R.S. Thomas (1913-2000) was born in Cardiff and grew up in Holyhead, off the island of Anglesey in north Wales. He was ordained in 1936 and spent his career as a clergyman in rural Wales. In 1942 he became rector of Manafon, Montgomeryshire where he stayed for fourteen years, after which he moved to Eglwys Fach in west Wales. He remained here until 1967 when he moved to his third and final parish, Aberdaron on the Llŷn peninsula.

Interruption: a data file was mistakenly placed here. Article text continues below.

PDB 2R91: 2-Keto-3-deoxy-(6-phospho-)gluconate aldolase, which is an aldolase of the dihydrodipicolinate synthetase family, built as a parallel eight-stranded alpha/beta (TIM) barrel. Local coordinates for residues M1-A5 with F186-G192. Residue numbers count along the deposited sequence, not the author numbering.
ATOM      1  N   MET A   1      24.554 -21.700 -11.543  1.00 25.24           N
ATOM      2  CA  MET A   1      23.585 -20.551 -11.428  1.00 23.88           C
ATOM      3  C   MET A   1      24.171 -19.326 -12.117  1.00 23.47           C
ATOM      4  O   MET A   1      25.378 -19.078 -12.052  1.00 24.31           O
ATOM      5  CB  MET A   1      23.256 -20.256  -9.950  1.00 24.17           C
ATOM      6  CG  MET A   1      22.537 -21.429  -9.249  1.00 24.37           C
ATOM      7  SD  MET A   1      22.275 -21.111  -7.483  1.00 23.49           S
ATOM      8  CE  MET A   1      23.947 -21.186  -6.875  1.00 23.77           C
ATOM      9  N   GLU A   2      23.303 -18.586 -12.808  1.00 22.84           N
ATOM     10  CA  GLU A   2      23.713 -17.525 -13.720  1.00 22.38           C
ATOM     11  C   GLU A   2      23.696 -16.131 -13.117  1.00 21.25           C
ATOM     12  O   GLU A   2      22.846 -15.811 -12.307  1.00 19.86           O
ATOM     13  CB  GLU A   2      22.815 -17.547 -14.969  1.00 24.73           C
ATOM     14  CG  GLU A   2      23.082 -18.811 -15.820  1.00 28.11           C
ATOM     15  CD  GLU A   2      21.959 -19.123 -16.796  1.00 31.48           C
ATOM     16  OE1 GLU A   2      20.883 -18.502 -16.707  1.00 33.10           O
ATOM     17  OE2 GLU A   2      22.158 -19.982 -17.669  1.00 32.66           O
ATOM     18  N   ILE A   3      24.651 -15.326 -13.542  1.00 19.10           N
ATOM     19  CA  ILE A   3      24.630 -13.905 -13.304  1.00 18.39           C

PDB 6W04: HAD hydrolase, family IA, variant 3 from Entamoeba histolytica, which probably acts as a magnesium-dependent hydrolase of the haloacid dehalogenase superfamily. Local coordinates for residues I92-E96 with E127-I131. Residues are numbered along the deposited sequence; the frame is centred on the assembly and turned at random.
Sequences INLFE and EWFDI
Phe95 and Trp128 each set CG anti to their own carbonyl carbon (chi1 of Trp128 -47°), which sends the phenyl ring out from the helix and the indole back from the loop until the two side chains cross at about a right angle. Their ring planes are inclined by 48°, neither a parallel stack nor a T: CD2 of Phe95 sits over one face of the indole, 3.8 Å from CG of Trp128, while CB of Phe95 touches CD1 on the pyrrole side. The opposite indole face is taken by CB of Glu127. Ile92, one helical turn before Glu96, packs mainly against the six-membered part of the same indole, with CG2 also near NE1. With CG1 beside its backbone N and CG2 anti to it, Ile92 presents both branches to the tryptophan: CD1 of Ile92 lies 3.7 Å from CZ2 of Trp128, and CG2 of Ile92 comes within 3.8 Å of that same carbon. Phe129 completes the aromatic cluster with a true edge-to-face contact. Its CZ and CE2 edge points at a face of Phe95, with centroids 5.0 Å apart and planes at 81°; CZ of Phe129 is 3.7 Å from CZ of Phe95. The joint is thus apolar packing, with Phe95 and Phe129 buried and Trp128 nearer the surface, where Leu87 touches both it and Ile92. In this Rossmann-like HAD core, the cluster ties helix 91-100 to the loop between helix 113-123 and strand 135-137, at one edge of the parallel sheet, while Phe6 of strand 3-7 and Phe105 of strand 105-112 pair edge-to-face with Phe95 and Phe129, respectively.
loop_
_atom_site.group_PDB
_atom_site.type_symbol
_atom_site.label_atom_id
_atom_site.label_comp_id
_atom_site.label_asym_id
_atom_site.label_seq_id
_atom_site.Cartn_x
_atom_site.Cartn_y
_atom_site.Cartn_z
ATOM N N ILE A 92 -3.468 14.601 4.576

The work of R.S. Thomas spans half a century during which time he published over a thousand poems in over twenty collections. His early work describes rural life as he observed it in Manafon. His descriptions are uncompromising and intimate, his idiom cutting and economical. Nationalism becomes a major theme during his time in Eglwys Fach. It was during this time that he learnt Welsh, the language in which he wrote his autobiography Neb (Nobody, 1985). During the final decades of his life, religion and questions about the nature of divinity, man's perception of divinity, and the possibility of expressing this perception through language, become paramount in his work. He is regarded as one of the leading poets of the twentieth century. He won the Heinemann Award in 1955, the Queen's Medal for Poetry in 1964, and was nominated for the Nobel Prize.